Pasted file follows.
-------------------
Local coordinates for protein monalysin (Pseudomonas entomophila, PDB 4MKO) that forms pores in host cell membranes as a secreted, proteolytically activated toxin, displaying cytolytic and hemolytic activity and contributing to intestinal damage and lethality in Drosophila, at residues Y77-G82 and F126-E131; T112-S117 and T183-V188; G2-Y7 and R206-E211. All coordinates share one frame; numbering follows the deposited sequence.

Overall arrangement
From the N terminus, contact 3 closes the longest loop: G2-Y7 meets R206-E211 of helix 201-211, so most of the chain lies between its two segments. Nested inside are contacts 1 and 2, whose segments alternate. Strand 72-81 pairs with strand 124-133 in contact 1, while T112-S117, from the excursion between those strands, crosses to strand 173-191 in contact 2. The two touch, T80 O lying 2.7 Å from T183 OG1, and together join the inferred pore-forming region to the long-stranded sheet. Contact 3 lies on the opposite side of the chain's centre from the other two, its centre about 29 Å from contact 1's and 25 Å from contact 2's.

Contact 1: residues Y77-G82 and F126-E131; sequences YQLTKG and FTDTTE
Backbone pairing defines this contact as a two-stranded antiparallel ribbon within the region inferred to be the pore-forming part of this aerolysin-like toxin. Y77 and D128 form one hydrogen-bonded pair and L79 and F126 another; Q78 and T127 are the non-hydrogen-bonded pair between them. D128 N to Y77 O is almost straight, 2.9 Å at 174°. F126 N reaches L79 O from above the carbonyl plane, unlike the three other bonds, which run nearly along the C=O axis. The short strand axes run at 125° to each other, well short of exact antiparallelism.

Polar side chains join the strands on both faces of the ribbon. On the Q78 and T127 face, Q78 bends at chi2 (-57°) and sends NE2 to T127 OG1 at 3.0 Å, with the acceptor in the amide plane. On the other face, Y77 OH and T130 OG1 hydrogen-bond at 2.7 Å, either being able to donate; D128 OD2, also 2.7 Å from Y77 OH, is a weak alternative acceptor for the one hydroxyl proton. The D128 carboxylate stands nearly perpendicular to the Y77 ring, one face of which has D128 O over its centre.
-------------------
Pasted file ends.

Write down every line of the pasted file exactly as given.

Local coordinates for protein monalysin (Pseudomonas entomophila, PDB 4MKO) that forms pores in host cell membranes as a secreted, proteolytically activated toxin, displaying cytolytic and hemolytic activity and contributing to intestinal damage and lethality in Drosophila, at residues Y77-G82 and F126-E131; T112-S117 and T183-V188; G2-Y7 and R206-E211. All coordinates share one frame; numbering follows the deposited sequence.

Overall arrangement
From the N terminus, contact 3 closes the longest loop: G2-Y7 meets R206-E211 of helix 201-211, so most of the chain lies between its two segments. Nested inside are contacts 1 and 2, whose segments alternate. Strand 72-81 pairs with strand 124-133 in contact 1, while T112-S117, from the excursion between those strands, crosses to strand 173-191 in contact 2. The two touch, T80 O lying 2.7 Å from T183 OG1, and together join the inferred pore-forming region to the long-stranded sheet. Contact 3 lies on the opposite side of the chain's centre from the other two, its centre about 29 Å from contact 1's and 25 Å from contact 2's.

Contact 1: residues Y77-G82 and F126-E131; sequences YQLTKG and FTDTTE
Backbone pairing defines this contact as a two-stranded antiparallel ribbon within the region inferred to be the pore-forming part of this aerolysin-like toxin. Y77 and D128 form one hydrogen-bonded pair and L79 and F126 another; Q78 and T127 are the non-hydrogen-bonded pair between them. D128 N to Y77 O is almost straight, 2.9 Å at 174°. F126 N reaches L79 O from above the carbonyl plane, unlike the three other bonds, which run nearly along the C=O axis. The short strand axes run at 125° to each other, well short of exact antiparallelism.

Polar side chains join the strands on both faces of the ribbon. On the Q78 and T127 face, Q78 bends at chi2 (-57°) and sends NE2 to T127 OG1 at 3.0 Å, with the acceptor in the amide plane. On the other face, Y77 OH and T130 OG1 hydrogen-bond at 2.7 Å, either being able to donate; D128 OD2, also 2.7 Å from Y77 OH, is a weak alternative acceptor for the one hydroxyl proton. The D128 carboxylate stands nearly perpendicular to the Y77 ring, one face of which has D128 O over its centre.